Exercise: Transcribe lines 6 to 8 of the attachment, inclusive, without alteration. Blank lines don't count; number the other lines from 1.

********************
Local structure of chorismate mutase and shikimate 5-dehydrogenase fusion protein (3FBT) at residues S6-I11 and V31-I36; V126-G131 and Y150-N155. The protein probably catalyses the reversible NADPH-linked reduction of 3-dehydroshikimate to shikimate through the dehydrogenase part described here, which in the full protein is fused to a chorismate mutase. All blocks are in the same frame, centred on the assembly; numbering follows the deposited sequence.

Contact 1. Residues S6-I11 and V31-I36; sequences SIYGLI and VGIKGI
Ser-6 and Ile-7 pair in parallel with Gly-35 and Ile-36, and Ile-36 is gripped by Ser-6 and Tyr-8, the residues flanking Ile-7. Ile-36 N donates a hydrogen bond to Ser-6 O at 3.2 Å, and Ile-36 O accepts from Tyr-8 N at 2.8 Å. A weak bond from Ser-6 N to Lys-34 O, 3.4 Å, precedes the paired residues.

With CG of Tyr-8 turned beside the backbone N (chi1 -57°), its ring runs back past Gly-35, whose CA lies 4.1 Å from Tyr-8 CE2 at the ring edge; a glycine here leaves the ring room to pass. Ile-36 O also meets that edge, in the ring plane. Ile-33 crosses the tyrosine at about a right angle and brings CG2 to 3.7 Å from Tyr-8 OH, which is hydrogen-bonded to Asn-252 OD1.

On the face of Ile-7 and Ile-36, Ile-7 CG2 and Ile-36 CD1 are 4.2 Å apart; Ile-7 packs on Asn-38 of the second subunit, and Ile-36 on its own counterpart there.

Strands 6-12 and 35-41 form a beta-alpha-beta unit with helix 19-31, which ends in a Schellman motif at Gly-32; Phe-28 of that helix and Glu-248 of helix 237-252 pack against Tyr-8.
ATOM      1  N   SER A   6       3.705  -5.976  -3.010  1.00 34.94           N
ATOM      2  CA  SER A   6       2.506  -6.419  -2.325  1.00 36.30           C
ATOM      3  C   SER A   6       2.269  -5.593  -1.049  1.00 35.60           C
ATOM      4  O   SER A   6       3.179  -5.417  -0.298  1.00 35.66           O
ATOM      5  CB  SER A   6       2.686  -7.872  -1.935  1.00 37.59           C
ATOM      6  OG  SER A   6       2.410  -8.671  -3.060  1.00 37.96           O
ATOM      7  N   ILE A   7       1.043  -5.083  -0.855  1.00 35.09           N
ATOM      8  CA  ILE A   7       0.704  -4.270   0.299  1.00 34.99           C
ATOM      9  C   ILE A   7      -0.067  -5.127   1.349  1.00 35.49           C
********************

Strands 6-12 and 35-41 form a beta-alpha-beta unit with helix 19-31, which ends in a Schellman motif at Gly-32; Phe-28 of that helix and Glu-248 of helix 237-252 pack against Tyr-8.
ATOM      1  N   SER A   6       3.705  -5.976  -3.010  1.00 34.94           N
ATOM      2  CA  SER A   6       2.506  -6.419  -2.325  1.00 36.30           C